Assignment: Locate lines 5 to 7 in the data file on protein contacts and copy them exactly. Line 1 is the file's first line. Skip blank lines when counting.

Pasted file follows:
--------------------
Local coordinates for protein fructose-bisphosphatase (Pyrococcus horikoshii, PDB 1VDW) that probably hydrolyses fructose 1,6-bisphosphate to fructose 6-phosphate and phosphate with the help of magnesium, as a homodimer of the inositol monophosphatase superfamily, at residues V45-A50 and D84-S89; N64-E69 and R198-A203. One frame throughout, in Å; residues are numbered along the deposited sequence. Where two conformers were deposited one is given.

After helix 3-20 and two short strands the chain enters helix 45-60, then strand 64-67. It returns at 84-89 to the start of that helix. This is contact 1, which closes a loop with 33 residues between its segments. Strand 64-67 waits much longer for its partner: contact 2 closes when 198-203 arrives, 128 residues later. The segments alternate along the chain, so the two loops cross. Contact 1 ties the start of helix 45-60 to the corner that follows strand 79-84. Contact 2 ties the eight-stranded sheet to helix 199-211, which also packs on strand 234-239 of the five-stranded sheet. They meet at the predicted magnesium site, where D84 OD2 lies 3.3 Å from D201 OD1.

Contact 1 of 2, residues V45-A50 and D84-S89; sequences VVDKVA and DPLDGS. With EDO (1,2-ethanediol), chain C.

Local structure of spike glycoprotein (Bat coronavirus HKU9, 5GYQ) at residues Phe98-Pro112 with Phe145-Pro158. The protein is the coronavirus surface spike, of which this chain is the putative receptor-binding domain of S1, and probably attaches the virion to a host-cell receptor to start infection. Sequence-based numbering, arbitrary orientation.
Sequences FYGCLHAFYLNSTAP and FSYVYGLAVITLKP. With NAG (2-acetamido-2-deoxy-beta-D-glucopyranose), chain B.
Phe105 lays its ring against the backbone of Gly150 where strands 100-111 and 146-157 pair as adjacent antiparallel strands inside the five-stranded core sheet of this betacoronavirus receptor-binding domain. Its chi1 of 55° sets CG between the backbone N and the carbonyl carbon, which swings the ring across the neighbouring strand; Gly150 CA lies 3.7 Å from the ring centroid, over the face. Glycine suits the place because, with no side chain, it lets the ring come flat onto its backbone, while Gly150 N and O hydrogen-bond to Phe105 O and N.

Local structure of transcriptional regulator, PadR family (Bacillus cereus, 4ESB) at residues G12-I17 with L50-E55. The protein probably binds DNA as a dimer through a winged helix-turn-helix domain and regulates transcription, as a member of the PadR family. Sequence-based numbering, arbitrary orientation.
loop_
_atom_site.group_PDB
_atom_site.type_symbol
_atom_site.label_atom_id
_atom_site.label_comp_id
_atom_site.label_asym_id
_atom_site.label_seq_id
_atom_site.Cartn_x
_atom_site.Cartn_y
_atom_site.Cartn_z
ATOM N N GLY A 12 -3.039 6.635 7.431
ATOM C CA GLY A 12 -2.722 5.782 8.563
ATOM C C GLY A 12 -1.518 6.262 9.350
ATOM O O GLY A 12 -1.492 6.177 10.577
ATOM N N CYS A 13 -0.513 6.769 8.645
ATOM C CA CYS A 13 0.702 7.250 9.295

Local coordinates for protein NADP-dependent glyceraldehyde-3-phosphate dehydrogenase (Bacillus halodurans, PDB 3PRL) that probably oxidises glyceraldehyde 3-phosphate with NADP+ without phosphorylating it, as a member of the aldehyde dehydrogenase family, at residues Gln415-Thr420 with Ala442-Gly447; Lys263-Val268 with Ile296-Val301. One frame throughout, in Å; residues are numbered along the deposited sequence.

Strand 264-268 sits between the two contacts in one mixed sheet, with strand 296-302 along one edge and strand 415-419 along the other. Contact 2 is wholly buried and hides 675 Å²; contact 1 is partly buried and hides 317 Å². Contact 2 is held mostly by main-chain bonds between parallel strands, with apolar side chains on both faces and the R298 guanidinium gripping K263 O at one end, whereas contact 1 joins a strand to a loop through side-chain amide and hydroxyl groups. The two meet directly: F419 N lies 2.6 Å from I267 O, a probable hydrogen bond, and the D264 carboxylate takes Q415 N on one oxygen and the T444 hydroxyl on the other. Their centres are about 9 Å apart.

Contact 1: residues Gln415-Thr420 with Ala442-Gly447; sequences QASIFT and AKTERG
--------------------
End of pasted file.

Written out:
Sequences FYGCLHAFYLNSTAP and FSYVYGLAVITLKP. With NAG (2-acetamido-2-deoxy-beta-D-glucopyranose), chain B.
Phe105 lays its ring against the backbone of Gly150 where strands 100-111 and 146-157 pair as adjacent antiparallel strands inside the five-stranded core sheet of this betacoronavirus receptor-binding domain. Its chi1 of 55° sets CG between the backbone N and the carbonyl carbon, which swings the ring across the neighbouring strand; Gly150 CA lies 3.7 Å from the ring centroid, over the face. Glycine suits the place because, with no side chain, it lets the ring come flat onto its backbone, while Gly150 N and O hydrogen-bond to Phe105 O and N.

Local structure of transcriptional regulator, PadR family (Bacillus cereus, 4ESB) at residues G12-I17 with L50-E55. The protein probably binds DNA as a dimer through a winged helix-turn-helix domain and regulates transcription, as a member of the PadR family. Sequence-based numbering, arbitrary orientation.